Colossians 3:13

Monday, 15 May 2017

bearing with one another, and forgiving one another, if anyone has a complaint against another; even as Christ forgave you, so you also must do. Colossians 3:13

This verse, which is a continuation of the thought from the previous verse, begins with, “bearing with one another.” The word indicates a purposeful endeavoring in our attitude. We should have an earnest desire to exert ourselves in love in order to “secure a thing not lightly obtained” (Albert Barnes). People can wear us out with their own pet peeves, insecurities, jealousies, and the like. In our walk, we should be willing to bear such things in love rather than breaking down and shooting forth darts of anger.

He then says, “forgiving one another.” Forgiveness is something we are exhorted to do because without forgiveness there is no harmony. And without harmony, a wall of division is built up which normally will affect more than just the two who are in disagreement. Small divisions which are left to fester can divide entire churches. Therefore, when someone offends another, and when the offender requests forgiveness for their offense, the offended is to grant that forgiveness. This will be built upon with the rest of the words of the verse.

Next Paul says, “…if anyone has a complaint against another; even as Christ forgave you, so you also must do.” God forgave us in Christ – completely and wholly – having canceled our debt through His sacrifices. There were no strings attached. The forgiveness is complete, it is eternal, and it was based upon a simple request for forgiveness of having offended God. This then is the standard. Our forgiveness is to resemble that which God has provided to us. It is to be complete and completely forgiven. When we are asked to provide it, we are to give it.

Having said that, this needs to explained further. Far too often, this verse, among several others, are taken to unintended extremes because people do not think through what is being said. Eventually, someone will offend someone else, and then those around him will say, “You must forgive that person.” This is true, but only if the offender requests it. Forgiveness is not unconditional in Christ, and it would, therefore, be a greater standard than God expects of Himself to say that we must forgive everyone all the time.

To say that forgiveness in Christ is unconditional would lead to the theology of universalism – everyone goes to heaven, and nobody goes to hell. This is absurd, and the Bible never teaches it. God’s condition for forgiveness is faith in the cross of Christ, receiving that for the lost soul – “Lord God, I am sorry for my sins. I ask that I be forgiven through the shed blood of Christ.” Whether those words are specifically stated or not, they are implied in what the cross of Christ signifies. All people, and all sins, are potentially forgiven in Christ. When we ask for that forgiveness, it is actually granted.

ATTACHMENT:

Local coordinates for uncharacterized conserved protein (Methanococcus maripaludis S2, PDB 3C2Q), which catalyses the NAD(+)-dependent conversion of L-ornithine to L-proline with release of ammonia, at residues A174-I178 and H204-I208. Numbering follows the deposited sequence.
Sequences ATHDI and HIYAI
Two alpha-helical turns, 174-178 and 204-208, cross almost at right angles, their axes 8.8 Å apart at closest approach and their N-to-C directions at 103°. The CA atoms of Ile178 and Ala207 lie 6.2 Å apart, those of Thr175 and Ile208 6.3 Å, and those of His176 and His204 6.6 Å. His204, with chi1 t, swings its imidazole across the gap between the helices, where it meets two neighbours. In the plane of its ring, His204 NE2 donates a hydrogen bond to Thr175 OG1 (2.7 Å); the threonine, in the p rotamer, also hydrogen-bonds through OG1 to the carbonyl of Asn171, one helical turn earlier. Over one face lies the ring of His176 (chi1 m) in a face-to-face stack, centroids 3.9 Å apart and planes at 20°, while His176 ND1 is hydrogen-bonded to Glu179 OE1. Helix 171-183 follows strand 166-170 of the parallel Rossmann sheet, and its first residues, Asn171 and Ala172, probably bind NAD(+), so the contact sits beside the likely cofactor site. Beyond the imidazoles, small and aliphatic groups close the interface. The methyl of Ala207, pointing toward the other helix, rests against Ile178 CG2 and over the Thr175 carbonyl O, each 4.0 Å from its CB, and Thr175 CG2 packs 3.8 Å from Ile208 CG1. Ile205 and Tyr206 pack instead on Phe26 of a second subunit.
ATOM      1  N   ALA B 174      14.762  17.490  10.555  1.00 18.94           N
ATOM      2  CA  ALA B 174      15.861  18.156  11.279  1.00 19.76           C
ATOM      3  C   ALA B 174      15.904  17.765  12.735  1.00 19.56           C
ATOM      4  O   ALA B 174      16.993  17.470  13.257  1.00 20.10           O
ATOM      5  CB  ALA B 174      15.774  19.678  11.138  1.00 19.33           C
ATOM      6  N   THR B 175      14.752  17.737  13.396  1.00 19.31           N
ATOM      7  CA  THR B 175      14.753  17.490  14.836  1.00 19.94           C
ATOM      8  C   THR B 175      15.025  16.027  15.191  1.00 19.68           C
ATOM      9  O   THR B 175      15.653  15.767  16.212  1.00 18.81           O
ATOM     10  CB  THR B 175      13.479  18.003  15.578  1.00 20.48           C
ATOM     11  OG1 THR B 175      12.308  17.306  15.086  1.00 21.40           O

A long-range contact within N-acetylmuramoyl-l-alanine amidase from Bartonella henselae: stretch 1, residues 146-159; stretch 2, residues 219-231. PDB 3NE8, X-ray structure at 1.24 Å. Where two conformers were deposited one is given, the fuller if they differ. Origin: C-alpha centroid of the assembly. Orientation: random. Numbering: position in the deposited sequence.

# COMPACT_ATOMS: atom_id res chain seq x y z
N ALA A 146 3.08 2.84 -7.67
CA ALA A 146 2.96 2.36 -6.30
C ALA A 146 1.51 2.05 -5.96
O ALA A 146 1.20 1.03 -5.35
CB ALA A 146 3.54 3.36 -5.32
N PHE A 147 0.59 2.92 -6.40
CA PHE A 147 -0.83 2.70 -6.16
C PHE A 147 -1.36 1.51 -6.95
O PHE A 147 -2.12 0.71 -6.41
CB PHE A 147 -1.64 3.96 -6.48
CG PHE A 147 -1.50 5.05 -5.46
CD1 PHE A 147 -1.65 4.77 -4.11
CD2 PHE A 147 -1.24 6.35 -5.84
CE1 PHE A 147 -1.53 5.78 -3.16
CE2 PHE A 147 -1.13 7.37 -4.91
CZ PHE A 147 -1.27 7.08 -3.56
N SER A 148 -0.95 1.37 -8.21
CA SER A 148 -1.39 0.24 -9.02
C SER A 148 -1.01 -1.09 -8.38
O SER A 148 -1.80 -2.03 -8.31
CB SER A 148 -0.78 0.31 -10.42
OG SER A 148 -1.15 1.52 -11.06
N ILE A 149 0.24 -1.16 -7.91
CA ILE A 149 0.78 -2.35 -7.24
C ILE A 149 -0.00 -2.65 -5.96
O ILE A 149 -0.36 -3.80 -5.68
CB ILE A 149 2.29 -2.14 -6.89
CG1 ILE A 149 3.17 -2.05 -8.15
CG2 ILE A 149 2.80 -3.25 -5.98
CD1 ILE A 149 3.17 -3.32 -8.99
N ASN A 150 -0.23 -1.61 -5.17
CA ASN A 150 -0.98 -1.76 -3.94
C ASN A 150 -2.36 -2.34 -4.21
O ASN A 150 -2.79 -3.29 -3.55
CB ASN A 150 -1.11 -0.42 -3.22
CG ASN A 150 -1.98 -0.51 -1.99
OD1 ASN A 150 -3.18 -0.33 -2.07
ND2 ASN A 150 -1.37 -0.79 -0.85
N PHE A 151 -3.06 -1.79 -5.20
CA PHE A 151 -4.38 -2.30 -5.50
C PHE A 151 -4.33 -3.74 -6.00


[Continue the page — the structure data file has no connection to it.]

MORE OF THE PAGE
Some other examples of verses which are misused concerning forgiveness are –

1) Jesus on the cross said, “Father, forgive them, for they do not know what they are doing” (Luke 23:34). People will say, Jesus forgave them so you must too. First, Jesus didn’t forgive them, He asked the Father to. Secondly, the sin was unintentional (they know not what they do). Third, after Jesus’ ascension, Peter explained what occurred and said to these same people that they must repent or be destroyed and cut off – he even called them a “wicked generation.” Their destruction occurred 40 years later when Israel was destroyed and the Jews were dispersed, just as Jesus predicted. Forgiveness didn’t come for the nation who rejected Christ.

2) “But if you do not forgive men their sins, your Father will not forgive your sins.” Matthew 6:15. This is taken entirely out of context as a stand-alone verse. The surrounding verses are about asking for forgiveness first. When we do, He does. And we are to do likewise when someone repents toward us.

3) “If your brother sins, rebuke him, and if he repents, forgive him. If he sins against you seven times in a day, and seven times comes back to you and says, ‘I repent,’ forgive him” (Luke 17:3,4). In this verse, forgiveness clearly is based on repentance.

4) In a comparable passage, in Matthew 18:35 people tend to only quote the forgiveness part – “This is how my heavenly Father will treat each of you unless you forgive your brother from your heart.” However, the entire parable is based on one getting on one’s knees and first asking forgiveness.

5) “If you forgive anyone his sins, they are forgiven; if you do not forgive them, they are not forgiven” (John 20:23). Pretty clear here. Though speaking to the apostles, Jesus’ apostolic followers could retain the sins of others and they were not forgiven.

6) When we say the Lord’s Prayer – “…forgive us our trespasses as we forgive those who trespass against us” we are acknowledging God as our forgiver and we are asking for that forgiveness. It, therefore, would logically be the same with those who “trespass against us.”

Life application: Context matters for proper doctrine, and doctrine matters for proper theology. Keep things in context.

Heavenly Father, help us to remember that when others come to us and ask for forgiveness, we are to forgive them for what they have done. Our petty offenses are nothing in comparison to what we have been forgiven by You. When we asked for forgiveness in Christ, You freely and abundantly provided it. In Christ, all are potentially forgiven, and when we ask for it, we are actually forgiven. What a display of love! Thank You, O God, for Jesus Christ our Lord. Amen.

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